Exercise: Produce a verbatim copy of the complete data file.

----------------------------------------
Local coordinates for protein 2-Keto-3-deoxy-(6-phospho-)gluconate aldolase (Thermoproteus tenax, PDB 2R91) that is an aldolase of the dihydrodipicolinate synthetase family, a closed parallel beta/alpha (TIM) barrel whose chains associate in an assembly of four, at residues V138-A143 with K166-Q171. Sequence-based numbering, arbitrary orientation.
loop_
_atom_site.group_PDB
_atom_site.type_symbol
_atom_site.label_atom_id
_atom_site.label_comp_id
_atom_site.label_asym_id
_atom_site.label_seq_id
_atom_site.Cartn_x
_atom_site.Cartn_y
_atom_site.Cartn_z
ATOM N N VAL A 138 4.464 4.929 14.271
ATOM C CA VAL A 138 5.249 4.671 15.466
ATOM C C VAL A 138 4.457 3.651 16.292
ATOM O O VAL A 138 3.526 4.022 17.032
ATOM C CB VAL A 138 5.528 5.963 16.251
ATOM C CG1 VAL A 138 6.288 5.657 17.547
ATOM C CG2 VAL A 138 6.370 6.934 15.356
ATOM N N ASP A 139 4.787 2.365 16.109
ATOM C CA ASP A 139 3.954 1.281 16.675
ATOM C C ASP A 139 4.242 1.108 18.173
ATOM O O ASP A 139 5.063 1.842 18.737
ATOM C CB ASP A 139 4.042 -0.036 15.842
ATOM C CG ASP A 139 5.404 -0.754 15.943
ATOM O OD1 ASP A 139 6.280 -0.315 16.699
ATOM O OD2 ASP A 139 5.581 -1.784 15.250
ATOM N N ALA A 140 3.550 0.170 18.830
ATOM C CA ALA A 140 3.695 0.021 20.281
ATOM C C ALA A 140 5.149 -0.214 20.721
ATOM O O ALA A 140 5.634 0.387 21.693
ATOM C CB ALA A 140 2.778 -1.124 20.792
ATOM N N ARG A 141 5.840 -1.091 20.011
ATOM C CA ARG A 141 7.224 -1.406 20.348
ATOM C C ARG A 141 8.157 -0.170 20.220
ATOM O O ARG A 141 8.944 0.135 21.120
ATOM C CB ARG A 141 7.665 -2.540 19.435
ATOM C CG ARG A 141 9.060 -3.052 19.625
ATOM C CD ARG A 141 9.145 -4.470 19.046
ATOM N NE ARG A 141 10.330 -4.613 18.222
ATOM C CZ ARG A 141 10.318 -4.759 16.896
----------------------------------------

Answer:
Local coordinates for protein 2-Keto-3-deoxy-(6-phospho-)gluconate aldolase (Thermoproteus tenax, PDB 2R91) that is an aldolase of the dihydrodipicolinate synthetase family, a closed parallel beta/alpha (TIM) barrel whose chains associate in an assembly of four, at residues V138-A143 with K166-Q171. Sequence-based numbering, arbitrary orientation.
loop_
_atom_site.group_PDB
_atom_site.type_symbol
_atom_site.label_atom_id
_atom_site.label_comp_id
_atom_site.label_asym_id
_atom_site.label_seq_id
_atom_site.Cartn_x
_atom_site.Cartn_y
_atom_site.Cartn_z
ATOM N N VAL A 138 4.464 4.929 14.271
ATOM C CA VAL A 138 5.249 4.671 15.466
ATOM C C VAL A 138 4.457 3.651 16.292
ATOM O O VAL A 138 3.526 4.022 17.032
ATOM C CB VAL A 138 5.528 5.963 16.251
ATOM C CG1 VAL A 138 6.288 5.657 17.547
ATOM C CG2 VAL A 138 6.370 6.934 15.356
ATOM N N ASP A 139 4.787 2.365 16.109
ATOM C CA ASP A 139 3.954 1.281 16.675
ATOM C C ASP A 139 4.242 1.108 18.173
ATOM O O ASP A 139 5.063 1.842 18.737
ATOM C CB ASP A 139 4.042 -0.036 15.842
ATOM C CG ASP A 139 5.404 -0.754 15.943
ATOM O OD1 ASP A 139 6.280 -0.315 16.699
ATOM O OD2 ASP A 139 5.581 -1.784 15.250
ATOM N N ALA A 140 3.550 0.170 18.830
ATOM C CA ALA A 140 3.695 0.021 20.281
ATOM C C ALA A 140 5.149 -0.214 20.721
ATOM O O ALA A 140 5.634 0.387 21.693
ATOM C CB ALA A 140 2.778 -1.124 20.792
ATOM N N ARG A 141 5.840 -1.091 20.011
ATOM C CA ARG A 141 7.224 -1.406 20.348
ATOM C C ARG A 141 8.157 -0.170 20.220
ATOM O O ARG A 141 8.944 0.135 21.120
ATOM C CB ARG A 141 7.665 -2.540 19.435
ATOM C CG ARG A 141 9.060 -3.052 19.625
ATOM C CD ARG A 141 9.145 -4.470 19.046
ATOM N NE ARG A 141 10.330 -4.613 18.222
ATOM C CZ ARG A 141 10.318 -4.759 16.896